Preservation proposal is elitist  

Marin Independent Journal June 29, 2001

Marin Voice


I WOULD LIKE to add my thoughts to the Marin Voice printed in the IJ (June 19), titled “A Golden Opportunity of Marin” by Madames Stompe, LeMieux, Salz man and Boessenecker. In this article we are presented with an opportunity of preserving more wildlife wetlands in Marin County.

Before I present my thoughts, I would like to give my background I am 24 years old, raised and living in Marin County, with a white-collar job.

Now, no one is a greater admirer of nature preservation than I.  I believe in the preservation of the rain forests, the restoration of the fish stocks in the world’s oceans and utterly appreciate the bountiful beauty of Marin County’s open space. I support the fact that Marin County is and should remain 83 percent open space, without any development in the open space.

But to insist that we start preserving more land in Marin County, land originally slated for development, outside of the 83 percent already preserved, is going too far.  Where are people supposed to live? Where are the people who do not own their own homes, or cannot afford to buy a home in Marin County, supposed to live? Has anyone checked out the rent rates in Marin County lately, if you can even find a place to rent? Has anyone surveyed how expensive it is to live in Marin County? Well maybe these ladies should look into the cost and availability of housing before wondering how to preserve more land for the Marin Baylands Wildlife Refuge.

With more and more work shifting to the North Bay, and more young people wanting to live in Marin, how are they supposed to afford to live in our county? If Marin is to grow and prosper, we need more affordable housing in already established areas such as San Rafael, Larkspur and Novato. Instead of talking about including more land in the Marin Baylands Wildlife Refuge, maybe we ought to think about how to make development of housing more available without ruining the natural beauty of Marin.

To bring this situation to a more personal level, let me give you my situation. I have a great job with a technology company, making a mid five-figure salary, am college educated and not a frivolous spender. I have lived in Marin since  I was 9 years old, and have only left Marin for four years to go to school.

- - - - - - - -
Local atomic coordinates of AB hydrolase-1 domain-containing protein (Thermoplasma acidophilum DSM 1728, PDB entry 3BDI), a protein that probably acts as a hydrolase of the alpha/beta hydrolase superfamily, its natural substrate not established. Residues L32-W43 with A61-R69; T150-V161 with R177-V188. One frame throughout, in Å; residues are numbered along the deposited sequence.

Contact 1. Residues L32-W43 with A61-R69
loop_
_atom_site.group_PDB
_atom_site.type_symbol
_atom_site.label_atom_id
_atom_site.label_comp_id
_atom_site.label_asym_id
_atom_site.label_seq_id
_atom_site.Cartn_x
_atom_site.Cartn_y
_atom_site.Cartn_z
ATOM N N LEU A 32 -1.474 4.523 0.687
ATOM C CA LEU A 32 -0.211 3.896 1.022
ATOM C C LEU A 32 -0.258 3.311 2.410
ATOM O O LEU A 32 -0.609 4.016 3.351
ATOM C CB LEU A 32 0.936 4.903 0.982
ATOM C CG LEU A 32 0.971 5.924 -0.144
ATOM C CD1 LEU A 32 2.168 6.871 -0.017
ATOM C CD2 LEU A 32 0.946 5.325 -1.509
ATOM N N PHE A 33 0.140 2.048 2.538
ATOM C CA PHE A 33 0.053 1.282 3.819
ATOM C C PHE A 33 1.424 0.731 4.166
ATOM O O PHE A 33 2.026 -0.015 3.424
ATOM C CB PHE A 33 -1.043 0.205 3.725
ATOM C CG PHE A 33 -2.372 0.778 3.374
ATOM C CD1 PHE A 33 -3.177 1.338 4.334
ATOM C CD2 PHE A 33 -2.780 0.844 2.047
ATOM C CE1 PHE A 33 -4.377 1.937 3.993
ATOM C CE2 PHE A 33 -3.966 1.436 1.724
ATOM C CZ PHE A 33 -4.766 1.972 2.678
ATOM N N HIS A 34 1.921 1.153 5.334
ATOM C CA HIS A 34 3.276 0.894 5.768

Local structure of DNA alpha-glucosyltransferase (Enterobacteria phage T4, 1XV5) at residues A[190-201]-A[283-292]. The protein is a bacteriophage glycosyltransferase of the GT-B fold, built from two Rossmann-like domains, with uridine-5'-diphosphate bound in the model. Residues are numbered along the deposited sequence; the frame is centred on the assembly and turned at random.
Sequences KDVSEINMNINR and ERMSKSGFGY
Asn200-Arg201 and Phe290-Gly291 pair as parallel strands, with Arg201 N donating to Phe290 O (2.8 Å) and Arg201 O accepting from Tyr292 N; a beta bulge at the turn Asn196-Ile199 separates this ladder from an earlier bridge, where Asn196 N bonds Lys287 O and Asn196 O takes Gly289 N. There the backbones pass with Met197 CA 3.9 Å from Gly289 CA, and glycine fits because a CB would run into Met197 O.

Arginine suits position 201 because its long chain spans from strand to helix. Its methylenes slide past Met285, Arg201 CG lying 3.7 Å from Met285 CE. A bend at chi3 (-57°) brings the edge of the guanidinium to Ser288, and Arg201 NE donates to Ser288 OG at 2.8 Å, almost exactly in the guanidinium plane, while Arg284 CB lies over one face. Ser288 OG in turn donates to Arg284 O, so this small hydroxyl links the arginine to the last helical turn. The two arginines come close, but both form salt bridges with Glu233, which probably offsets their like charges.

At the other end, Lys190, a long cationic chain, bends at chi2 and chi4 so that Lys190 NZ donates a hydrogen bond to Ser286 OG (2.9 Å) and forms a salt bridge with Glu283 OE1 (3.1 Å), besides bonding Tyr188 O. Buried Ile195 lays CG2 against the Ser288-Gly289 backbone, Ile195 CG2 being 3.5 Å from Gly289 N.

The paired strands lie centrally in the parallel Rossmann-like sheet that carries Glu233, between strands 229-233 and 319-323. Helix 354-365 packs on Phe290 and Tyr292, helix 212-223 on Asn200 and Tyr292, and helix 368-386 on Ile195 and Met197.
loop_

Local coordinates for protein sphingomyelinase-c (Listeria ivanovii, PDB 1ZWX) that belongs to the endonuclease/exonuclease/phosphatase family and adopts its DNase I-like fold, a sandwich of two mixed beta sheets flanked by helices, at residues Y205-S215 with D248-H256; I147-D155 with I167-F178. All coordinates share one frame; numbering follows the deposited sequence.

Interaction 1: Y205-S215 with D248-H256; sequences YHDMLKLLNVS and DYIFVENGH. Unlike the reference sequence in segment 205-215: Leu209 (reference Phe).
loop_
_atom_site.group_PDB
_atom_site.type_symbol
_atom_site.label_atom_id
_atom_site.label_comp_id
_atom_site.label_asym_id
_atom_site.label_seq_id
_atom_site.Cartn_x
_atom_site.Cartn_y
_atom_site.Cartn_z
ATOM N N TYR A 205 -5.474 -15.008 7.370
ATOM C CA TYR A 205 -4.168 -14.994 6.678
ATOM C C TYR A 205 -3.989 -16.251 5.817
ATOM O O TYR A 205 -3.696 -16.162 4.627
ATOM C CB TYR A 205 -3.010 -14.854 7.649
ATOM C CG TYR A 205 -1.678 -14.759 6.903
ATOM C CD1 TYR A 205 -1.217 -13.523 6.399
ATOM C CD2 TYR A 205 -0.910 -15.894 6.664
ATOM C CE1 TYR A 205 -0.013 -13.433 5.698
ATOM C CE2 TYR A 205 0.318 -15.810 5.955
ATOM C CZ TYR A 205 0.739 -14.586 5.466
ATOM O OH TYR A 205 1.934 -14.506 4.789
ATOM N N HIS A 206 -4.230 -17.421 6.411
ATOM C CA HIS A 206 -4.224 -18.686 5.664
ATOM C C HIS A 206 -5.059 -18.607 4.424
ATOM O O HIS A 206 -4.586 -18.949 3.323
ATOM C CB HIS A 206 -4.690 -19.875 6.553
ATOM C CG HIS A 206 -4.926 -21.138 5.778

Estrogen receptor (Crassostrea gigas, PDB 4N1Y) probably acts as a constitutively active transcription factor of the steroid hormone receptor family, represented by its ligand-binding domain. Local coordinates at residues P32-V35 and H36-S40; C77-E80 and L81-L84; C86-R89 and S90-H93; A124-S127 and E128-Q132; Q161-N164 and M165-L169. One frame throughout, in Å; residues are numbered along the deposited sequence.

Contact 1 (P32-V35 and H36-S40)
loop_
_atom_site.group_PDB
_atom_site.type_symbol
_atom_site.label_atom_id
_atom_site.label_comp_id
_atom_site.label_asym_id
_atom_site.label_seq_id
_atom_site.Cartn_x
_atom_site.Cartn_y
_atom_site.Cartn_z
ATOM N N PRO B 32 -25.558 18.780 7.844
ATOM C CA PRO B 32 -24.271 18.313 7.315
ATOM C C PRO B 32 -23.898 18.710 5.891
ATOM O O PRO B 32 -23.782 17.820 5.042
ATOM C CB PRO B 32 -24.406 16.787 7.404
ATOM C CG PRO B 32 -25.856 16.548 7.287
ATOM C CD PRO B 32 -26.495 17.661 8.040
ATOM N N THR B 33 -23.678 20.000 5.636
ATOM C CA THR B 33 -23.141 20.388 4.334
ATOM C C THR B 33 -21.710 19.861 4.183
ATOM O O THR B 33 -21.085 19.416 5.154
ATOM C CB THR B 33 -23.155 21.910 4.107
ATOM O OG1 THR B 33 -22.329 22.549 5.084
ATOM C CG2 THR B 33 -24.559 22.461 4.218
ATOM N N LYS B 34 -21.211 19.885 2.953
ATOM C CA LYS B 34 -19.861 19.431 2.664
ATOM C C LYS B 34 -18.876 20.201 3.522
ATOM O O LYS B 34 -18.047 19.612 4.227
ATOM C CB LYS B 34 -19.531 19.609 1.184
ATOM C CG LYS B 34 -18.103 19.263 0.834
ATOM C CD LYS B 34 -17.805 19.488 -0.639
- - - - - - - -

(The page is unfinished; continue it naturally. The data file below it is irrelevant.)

I started looking for an apartment a month ago and nearly had a heart attack when I saw the prices for apartments. For a one-bedroom apartment, I was looking at anywhere between $1,000 to 1,500 per month, without utilities, expenses and deposit. At this rate, I will be lucky to be able to buy a couch in a year. And please do not mention a roommate, as two-bedroom apartments are really out of range.

If you think I am the only one who feels this way, I can name at least 10 people between the ages of 27 and 40 who have given up and left Marin (North Bay Area) because of the cost of living. Realize that this is the future of our community that is leaving our area because of the cost. And just so you know, I still don’t have a place of my own and have been forced to move back with my parents.

Has anyone also thought about whether wildlife so close to the cities of the North Bay will flourish? Not only do you have the unwanted intrusion of humans, but what of the waste, noise, and stress caused to the wildlife? Ultimately, this refuge will cost Marin in maintenance and preservation, as well as the talent of individuals who choose not to settle in our community because of extravagant prices.

The submitted proposal of Madames Stompe, LeMieux, Salzman and Boessenecker is very elitist. It is all nice and well to think about such grand proposals when you do not find yourself in the financial situation that most of the young and underprivileged find themselves in. Or maybe we ought to only allow those who have a certain amount of money to live in Marin County.

Think about it!

Patrik Smida is a Marin resident.


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